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Thread: Looking for help from my international friends

  1. #1
    Senior Member mollymunchkin's Avatar
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    Looking for help from my international friends

    I teach special education and want to do a unit on Christmas around the world. Do you have any traditions, stories, crafts, food items, or other things you think might be interesting to 10, 11, 12 y/o boys? Any help, ideas appreciated.
    Thanks,

    Jeannette

  2. #2
    Super Member coopah's Avatar
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    OH, my! I used to do that with my second graders. I had books and books about it. Loved teaching that...but all are gone as we moved 3200 miles after retiring. Ask some of the other teachers, do an internet search, and someone else on here may still have names of some resources. Have fun with it.
    "A woman is like a tea bag-you can't tell how strong she is until you put her in hot water." Eleanor Roosevelt

  3. #3
    Power Poster solstice3's Avatar
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    Check out these sites:
    http://www.polishcenter.org/Christmas/TRADITIONS.htm
    http://www.whychristmas.com/cultures/poland.shtml

    Here is something that I did for some of my Polish and Italian friends involved cream / light beige felt, poly fiberfill, ribbon and if you want ... needle and thread. Using pinking scissors I cut out an approx. 4 " circle and folded it in half. Put in a little fiberfill and sewed it shut about 1/2 inch in. I added a piece of ribbon to one end and created a pierogi Christmas ornament. I did the same with 2 approx. 2 1/2 inch squares. Cut them out using pinking shears, added some fiber fill and sewed them shut...then added the ribbon. Friends got a kick out of their ethnic ornaments and had me show their grandchildren how to make them.

  4. #4
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    Americans and Canadians will not be much help as most Christmas traditions come from our country of origin. I always make meat pies (Grandmother from Scotland) during the Christmas holiday. I also bake a good supply of Shortbread cookies.

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    Super Member woody's Avatar
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    Christmas is in the middle of summer here in Australia, and a lot of families have a cold Christmas lunch with seafood, ham cold chicken or turkey and salads. My parents are from Europe so we still have the traditional roast with hot vegies, but sometimes a cold lunch sounds great especially if the temperature is over 100 F
    The biggest risk is the one not taken

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    When I was a little girl fruit was limited to what was in season - so it was a big treat to get an orange in our stocking. Now living in Southern California my daughters thought it was a very odd custom, but it was normal for my friends and I living in the Pacific Northwest. It is my understanding it was something my parents received too.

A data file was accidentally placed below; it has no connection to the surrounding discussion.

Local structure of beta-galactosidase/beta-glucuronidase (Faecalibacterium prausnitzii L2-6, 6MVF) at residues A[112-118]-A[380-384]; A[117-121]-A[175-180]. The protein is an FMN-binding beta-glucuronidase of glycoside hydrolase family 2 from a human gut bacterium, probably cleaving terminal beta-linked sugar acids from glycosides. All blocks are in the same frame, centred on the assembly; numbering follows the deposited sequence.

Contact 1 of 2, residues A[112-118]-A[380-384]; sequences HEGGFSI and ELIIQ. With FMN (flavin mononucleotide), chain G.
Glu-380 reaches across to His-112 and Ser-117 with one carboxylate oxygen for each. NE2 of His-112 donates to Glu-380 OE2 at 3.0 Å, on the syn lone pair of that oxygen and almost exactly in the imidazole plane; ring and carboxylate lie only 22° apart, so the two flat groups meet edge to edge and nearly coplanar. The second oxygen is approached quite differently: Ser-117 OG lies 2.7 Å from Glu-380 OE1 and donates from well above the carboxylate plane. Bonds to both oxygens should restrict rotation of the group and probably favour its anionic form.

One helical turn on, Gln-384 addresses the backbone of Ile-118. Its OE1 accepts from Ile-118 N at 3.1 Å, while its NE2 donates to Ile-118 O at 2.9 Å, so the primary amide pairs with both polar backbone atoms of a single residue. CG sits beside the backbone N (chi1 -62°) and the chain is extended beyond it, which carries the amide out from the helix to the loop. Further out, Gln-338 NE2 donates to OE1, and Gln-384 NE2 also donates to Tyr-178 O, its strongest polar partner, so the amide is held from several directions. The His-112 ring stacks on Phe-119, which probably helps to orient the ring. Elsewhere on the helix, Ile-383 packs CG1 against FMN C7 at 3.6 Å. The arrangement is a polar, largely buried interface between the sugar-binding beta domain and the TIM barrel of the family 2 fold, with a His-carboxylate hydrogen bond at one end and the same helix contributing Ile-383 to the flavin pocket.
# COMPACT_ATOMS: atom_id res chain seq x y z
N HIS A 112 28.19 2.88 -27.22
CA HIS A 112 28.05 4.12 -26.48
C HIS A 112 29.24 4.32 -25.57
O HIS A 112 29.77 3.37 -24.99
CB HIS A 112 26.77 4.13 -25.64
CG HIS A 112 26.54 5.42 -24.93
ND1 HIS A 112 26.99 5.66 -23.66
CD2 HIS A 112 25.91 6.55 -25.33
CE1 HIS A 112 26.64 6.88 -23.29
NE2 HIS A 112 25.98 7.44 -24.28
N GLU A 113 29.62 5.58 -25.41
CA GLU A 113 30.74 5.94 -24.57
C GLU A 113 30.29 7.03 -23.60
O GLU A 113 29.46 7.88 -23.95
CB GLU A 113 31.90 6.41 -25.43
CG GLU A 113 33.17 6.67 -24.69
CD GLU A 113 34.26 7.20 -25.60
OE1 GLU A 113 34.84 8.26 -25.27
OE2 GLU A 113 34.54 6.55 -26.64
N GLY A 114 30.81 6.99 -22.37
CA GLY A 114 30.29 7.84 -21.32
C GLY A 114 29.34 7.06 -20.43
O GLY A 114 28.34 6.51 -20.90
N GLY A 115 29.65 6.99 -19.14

We also kept a bowl of mixed nuts to crack from Thanksgiving to Christmas.

    My parents are gone now and so I cannot ask them why - it was just something we did and everyone i knew did it too.

  7. #7
    Super Member chris_quilts's Avatar
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    We always got an orange in our Christmas stocking too. Big treat because we rarely had oranges otherwise.
    I meant to behave......but there were too many other options

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    Super Member madamekelly's Avatar
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    In old Germany where the original Christmas trees are found, it is traditionally only boys and men who went to cut the Christmas tree, and bring it home. The reason is not that girls and women couldn't, they were just busy making the Christmas feast since both were done on Christmas Eve. Germany also has a tradition of a Christmas pickle on the tree, and whoever found it first, got good luck in the new year, or got a special little gift for their cleverness.
    If you always do, what you have always done, The results never change. Change is the wings you give yourself.

  9. #9
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    When my daughter taught public school music, she did a musical called "Christmas Around the World" with her students. It covered many more traditions than Christmas but also provided lots of information about Christmas practices in other places.

    Look for German Christmas pickles/ Dutch wooden shoes/ etc. If you Google the subject, you will find so much you can't get it all in. froggyintexas

    Quote Originally Posted by mollymunchkin View Post
    I teach special education and want to do a unit on Christmas around the world. Do you have any traditions, stories, crafts, food items, or other things you think might be interesting to 10, 11, 12 y/o boys? Any help, ideas appreciated.
    Thanks,

    Jeannette

  10. #10
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    Hi Jeannette,

    Found this tea towel yesterday for my new English DIL (2 weeks), sorry cant show pictures, but words are

    THE AUSTRALIAN TWELVE DAYS OF CHRISTMAS